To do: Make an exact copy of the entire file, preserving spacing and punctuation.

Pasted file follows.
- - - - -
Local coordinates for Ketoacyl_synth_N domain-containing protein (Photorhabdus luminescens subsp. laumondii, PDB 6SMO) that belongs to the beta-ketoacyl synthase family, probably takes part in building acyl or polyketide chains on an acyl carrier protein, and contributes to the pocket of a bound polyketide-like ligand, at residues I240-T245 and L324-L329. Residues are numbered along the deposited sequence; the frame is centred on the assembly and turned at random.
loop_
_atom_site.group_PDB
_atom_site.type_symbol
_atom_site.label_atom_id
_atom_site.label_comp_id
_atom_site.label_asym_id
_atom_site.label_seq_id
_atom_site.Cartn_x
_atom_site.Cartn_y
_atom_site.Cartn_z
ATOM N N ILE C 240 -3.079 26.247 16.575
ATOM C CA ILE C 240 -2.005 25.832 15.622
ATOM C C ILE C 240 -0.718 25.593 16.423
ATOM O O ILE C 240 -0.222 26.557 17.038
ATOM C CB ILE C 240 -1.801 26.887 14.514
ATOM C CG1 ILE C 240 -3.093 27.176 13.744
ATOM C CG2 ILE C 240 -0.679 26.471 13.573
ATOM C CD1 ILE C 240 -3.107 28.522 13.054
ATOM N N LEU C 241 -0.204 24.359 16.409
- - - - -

Local coordinates for Ketoacyl_synth_N domain-containing protein (Photorhabdus luminescens subsp. laumondii, PDB 6SMO) that belongs to the beta-ketoacyl synthase family, probably takes part in building acyl or polyketide chains on an acyl carrier protein, and contributes to the pocket of a bound polyketide-like ligand, at residues I240-T245 and L324-L329. Residues are numbered along the deposited sequence; the frame is centred on the assembly and turned at random.
loop_
_atom_site.group_PDB
_atom_site.type_symbol
_atom_site.label_atom_id
_atom_site.label_comp_id
_atom_site.label_asym_id
_atom_site.label_seq_id
_atom_site.Cartn_x
_atom_site.Cartn_y
_atom_site.Cartn_z
ATOM N N ILE C 240 -3.079 26.247 16.575
ATOM C CA ILE C 240 -2.005 25.832 15.622
ATOM C C ILE C 240 -0.718 25.593 16.423
ATOM O O ILE C 240 -0.222 26.557 17.038
ATOM C CB ILE C 240 -1.801 26.887 14.514
ATOM C CG1 ILE C 240 -3.093 27.176 13.744
ATOM C CG2 ILE C 240 -0.679 26.471 13.573
ATOM C CD1 ILE C 240 -3.107 28.522 13.054
ATOM N N LEU C 241 -0.204 24.359 16.409